High-Dose Statin Treatment Does Not Alter Plasma Marker for Brain Cholesterol Metabolism in Patients With Moderately Elevated Plasma Cholesterol Levels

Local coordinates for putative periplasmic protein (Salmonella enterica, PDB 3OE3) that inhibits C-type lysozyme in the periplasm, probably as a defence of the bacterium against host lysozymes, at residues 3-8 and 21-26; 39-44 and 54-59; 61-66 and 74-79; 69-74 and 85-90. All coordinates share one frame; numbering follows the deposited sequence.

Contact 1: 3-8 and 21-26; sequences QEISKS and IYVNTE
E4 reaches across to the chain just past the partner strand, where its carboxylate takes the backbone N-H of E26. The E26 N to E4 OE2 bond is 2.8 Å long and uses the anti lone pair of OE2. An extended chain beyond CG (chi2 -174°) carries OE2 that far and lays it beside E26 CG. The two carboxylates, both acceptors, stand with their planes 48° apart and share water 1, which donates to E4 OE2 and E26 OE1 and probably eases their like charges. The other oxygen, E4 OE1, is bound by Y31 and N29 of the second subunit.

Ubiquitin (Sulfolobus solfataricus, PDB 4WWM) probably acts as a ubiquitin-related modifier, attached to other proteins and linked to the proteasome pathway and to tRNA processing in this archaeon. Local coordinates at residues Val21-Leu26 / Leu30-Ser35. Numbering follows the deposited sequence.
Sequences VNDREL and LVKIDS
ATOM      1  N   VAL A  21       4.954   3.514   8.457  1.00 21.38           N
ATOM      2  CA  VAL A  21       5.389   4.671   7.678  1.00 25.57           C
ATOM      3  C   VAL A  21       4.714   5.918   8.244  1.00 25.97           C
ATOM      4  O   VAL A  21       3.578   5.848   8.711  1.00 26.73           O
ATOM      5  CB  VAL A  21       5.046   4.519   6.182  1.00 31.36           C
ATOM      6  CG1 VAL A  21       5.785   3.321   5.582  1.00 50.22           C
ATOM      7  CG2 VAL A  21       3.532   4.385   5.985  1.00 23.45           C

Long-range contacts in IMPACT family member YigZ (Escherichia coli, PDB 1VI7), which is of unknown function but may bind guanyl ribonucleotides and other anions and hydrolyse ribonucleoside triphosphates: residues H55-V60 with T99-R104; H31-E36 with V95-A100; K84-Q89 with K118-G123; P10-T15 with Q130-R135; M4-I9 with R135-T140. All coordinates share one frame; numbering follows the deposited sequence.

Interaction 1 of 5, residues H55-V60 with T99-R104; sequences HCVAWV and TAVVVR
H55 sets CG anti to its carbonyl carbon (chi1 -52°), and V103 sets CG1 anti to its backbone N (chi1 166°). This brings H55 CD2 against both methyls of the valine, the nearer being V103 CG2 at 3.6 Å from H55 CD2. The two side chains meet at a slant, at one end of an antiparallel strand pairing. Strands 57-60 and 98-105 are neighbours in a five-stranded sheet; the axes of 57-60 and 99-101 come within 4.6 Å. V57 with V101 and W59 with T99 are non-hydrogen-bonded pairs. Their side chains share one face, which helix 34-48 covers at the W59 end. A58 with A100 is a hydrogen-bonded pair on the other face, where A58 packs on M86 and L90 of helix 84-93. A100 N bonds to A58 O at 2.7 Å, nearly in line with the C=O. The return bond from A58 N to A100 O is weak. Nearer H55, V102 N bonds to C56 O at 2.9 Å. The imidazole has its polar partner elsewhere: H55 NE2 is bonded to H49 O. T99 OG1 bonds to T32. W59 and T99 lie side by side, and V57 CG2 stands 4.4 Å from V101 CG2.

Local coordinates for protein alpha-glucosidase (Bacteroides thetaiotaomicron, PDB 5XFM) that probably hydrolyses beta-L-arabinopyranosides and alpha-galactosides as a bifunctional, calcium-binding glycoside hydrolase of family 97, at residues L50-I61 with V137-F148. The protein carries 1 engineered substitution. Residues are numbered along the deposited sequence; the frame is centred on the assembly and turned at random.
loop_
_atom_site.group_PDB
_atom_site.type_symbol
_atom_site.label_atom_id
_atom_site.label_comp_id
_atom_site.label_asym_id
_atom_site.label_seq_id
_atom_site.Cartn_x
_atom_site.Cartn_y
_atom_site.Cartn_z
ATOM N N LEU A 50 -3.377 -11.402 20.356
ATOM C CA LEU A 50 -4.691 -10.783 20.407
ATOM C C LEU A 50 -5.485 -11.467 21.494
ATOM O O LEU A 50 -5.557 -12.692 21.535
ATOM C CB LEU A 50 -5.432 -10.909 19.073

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Statins inhibit endogenous cholesterol synthesis, up-regulate low-density lipoprotein (LDL) receptor expression in mammalian liver cells, and thus decrease circulating LDL-cholesterol concentrations. As cholesterol seems to play a role in the development of neurodegenerative diseases, it is of interest to evaluate the effect of high dosages of statins (eg, atorvastatin or simvastatin) on brain cholesterol metabolism. Plasma samples from 44 participants (aged 30–69 years, 16 men and 18 women) of an earlier randomized, placebo-controlled, double-blind trial, who took 40-mg atorvastatin or 80 mg simvastatin daily for 2 months, were used to analyze total cholesterol, its precursor lathosterol, and its metabolites 24(S)-hydroxycholesterol and 27-hydroxycholesterol. Despite a significant decrease in absolute plasma concentrations of oxysterols, total cholesterol, and its endogenous synthesis rate, indicated by a decreased ratio of lathosterol to cholesterol, the plasma 24(S)-hydroxycholesterol to cholesterol ratio, a surrogate marker of brain cholesterol homeostasis, remained unchanged. Short-term high-dose atorvastatin and simvastatin treatment does not seem to influence brain cholesterol metabolism in patients with moderately elevated plasma cholesterol levels.

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